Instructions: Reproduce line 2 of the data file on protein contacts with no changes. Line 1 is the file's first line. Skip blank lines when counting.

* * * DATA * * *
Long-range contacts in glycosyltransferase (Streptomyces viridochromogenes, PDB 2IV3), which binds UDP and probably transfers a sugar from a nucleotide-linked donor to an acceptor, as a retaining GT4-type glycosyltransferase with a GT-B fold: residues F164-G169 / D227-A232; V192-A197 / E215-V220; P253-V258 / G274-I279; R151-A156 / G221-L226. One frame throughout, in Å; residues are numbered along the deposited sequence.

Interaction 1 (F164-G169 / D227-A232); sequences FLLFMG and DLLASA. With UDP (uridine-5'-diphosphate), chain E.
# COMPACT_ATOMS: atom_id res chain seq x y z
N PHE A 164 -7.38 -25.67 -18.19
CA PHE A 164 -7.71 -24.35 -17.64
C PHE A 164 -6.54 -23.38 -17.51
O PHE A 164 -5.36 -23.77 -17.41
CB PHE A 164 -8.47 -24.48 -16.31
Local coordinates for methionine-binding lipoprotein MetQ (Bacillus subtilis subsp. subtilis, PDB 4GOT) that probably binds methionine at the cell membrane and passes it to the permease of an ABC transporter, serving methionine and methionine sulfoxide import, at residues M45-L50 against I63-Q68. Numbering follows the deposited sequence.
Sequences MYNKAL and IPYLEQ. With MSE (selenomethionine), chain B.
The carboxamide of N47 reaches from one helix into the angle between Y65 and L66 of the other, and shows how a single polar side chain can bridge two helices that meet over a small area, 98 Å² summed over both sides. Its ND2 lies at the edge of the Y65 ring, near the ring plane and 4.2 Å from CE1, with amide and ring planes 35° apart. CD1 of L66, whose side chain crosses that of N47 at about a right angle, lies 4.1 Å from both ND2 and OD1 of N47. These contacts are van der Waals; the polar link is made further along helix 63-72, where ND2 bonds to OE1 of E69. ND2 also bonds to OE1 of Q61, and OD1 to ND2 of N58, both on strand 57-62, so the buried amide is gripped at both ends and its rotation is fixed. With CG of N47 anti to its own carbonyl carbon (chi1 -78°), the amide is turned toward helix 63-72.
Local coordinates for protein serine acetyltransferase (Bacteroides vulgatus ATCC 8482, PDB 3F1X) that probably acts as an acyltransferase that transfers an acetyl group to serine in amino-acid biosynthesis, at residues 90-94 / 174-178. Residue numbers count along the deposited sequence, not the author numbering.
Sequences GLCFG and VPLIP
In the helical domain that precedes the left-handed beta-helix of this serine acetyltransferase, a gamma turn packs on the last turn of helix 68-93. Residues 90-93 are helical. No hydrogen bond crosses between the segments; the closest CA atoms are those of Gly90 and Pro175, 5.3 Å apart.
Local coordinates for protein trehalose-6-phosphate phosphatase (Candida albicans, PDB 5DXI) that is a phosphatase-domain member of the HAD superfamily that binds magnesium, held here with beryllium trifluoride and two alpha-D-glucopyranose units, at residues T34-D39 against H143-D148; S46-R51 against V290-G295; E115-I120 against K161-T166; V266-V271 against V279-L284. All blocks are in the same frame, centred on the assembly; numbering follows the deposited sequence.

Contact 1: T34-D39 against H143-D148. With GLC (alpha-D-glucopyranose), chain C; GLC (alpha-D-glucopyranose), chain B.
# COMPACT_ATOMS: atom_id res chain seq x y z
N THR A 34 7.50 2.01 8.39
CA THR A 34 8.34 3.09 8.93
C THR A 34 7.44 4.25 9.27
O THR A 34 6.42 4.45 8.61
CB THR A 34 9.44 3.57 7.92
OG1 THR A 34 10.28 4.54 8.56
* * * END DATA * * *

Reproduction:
Interaction 1 (F164-G169 / D227-A232); sequences FLLFMG and DLLASA. With UDP (uridine-5'-diphosphate), chain E.